He started his bushcraft company, Woodlore, in 1983 at the age of 19, and it became so successful it led to his name becoming a trademark.
Ray first appeared on our screens in 1994 on BBC wildlife series Tracks, and has gone on to front a number of shows, including Survival, Wild Britain and Ray Mears Goes Walkabout.
At the moment Ray is on a speaking tour of the UK, sharing his knowledge of bushcraft, and Ray revealed to The Sunday Post he’s set to star in Wild France and Wild Australia on ITV later in the year.
In short there’s not much Ray, 51, doesn’t know about the great outdoors – but how does he survive his everyday life?
Ray shared his 10 rules for a happy life.
Never give in
I guess many people would expect someone like me to say something like this!
But never giving in doesn’t just apply to a survival situation, it has to be everyday life.
If you achieve some momentum you have to keep it going. And if you can’t get people to get out of the way, go around them!
What we need is more people with ambition in the world.
Avoid the green-eyed monster
I was a huge fan of George Best, he was a hero of mine and a very interesting man.
I met him once and he told me how the opposition would try to break his legs because of who he was. Even if they were sent off it was worth it, because he was George Best.
But what was also important was he never reacted, he just got up and played better.
Jealousy is a very negative thing, I prefer to focus on myself and what I want to achieve instead of looking towards others.
Keep work and family separate
I just don’t talk about my family on television, on the speaking tour or in the press either.
I value privacy and it’s not fair on them if I’m off chatting about them.
It’s not relative to what I do either – shoehorning my family in when I’m talking about bushcraft wouldn’t make sense!
I’m a bit wary of the media [in 2010, Mears was called in by police to help track killer Raoul Moat]. What I saw from some quarters during that episode was a disgrace.
I won’t trust 24-hour news coverage again.
Don’t fear death
There’s no point in being afraid of death, we’re all dying every single day when you think about it.
It’s not the end that’s important, or even the beginning, it’s the bit in the middle that counts.
I think sometimes people forget that, or focus on what’s behind them or in front of them too much.
The interesting thing is probably happening to you right now.
Never stop being curious
I have a real desire to keep learning, I believe everyone should.
By being curious I’ve managed to learn an awful lot about the world. So being curious is vital.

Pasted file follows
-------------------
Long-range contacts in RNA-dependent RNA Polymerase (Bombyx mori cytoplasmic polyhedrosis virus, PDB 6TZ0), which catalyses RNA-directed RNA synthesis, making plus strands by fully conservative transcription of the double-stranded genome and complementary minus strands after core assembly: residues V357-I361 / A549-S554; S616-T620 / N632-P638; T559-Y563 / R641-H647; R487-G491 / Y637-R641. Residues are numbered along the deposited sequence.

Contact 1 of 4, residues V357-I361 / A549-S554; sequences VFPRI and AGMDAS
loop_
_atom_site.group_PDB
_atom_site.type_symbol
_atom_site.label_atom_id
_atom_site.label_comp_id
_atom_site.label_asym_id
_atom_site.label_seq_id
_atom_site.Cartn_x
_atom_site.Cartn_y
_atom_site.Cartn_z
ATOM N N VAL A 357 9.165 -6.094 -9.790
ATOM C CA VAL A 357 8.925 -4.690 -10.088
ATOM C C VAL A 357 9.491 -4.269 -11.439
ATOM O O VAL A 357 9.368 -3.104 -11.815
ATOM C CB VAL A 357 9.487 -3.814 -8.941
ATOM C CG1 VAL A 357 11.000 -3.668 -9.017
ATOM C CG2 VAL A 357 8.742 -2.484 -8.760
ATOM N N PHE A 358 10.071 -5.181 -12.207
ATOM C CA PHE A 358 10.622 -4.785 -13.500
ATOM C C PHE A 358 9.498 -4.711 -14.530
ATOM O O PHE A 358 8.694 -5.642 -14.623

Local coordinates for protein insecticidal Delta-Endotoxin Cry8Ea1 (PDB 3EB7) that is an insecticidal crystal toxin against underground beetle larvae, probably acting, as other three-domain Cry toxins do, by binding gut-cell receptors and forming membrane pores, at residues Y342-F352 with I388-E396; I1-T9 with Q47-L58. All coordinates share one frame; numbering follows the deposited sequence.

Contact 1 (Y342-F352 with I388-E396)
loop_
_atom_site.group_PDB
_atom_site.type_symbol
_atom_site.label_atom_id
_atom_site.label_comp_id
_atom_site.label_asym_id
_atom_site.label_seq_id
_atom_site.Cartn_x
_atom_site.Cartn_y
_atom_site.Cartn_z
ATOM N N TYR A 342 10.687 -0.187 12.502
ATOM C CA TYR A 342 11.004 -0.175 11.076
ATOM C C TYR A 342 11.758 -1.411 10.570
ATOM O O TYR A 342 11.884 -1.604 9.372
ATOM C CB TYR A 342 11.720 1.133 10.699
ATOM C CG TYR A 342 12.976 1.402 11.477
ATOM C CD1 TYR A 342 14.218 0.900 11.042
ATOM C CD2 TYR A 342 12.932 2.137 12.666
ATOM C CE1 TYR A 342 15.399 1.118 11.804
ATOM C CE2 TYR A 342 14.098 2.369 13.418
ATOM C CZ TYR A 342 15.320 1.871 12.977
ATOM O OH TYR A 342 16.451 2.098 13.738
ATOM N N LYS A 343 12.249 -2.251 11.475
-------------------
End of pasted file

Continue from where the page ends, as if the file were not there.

You learn the value of the things around you, and that forever changes your perspective on nature.
It makes you feel at home in places we are otherwise brought up to believe are threatening.
That’s one of the things I object to in television – that wild places are inherently dangerous.
They’re not. They’re fine. It’s just whether you do the right thing or not.
It’s not just the outdoors where I like to forage – I love visiting a market to look for fresh ingredients.
Instead of coming up with a dish and looking for specific ingredients I like to browse around and see what’s nice and fresh that day.
Then when I get home I’ll have a look at what I’ve picked up and try to come up with a recipe.
Learn to be happy with yourself
I’m very happy in my own company, and I like being alone in the wild.
Being alone means there are fewer disturbances, so you see more.
Not everybody is suited to travelling on their own, but I’m happy to listen to my internal voice.
If there are lots of you, there are lots of rocks going into the pond, and lots of ripples going out, but I like to just be the rock that’s quiet in the pond and see what comes to me.
I love to read, it’s how I wind down. It’s relaxing but also motivating.
I enjoy books on wildlife and history, but I’m not limited to those.
I’ll devour classics, such as Les Miserables, but I’m just as likely to choose one of Lee Child’s Jack Reacher books.
I wouldn’t even call them a guilty pleasure, they’re just enjoyable reads.
Be passionate about something
It’s important for me to do what I do, and to do it in the right way.
It’s tempting to take the easy route but it’s sometimes not the best way. I try to do the right thing when I’m doing my television shows.
I was trying to put right the damage done by the Rambo films.
Everyone thought of “survival” as aggressive, militaristic and rather stupid, if you ask me.
I wanted to show that this knowledge was healthy, and I think I’ve been able to achieve that.
Take time to reflect on what you’ve done
I’ve got a lot of miles on the clock. The body doesn’t do what it could do and it’s probably time for an oil change but, hopefully, you get wiser.
You get to a point where you can look out and enjoy the view because you’re not having to climb the ladder so hard.
One phrase I’ve stuck by is: “Love many, trust few and never paddle your own canoe.”
I’m not sure where I heard that one, but I do like it.
Ray is currently on his Tales Of Endurance speaking tour and will appear in Darlington, Liverpool, Gateshead, and many more. For full details visit raymears.com
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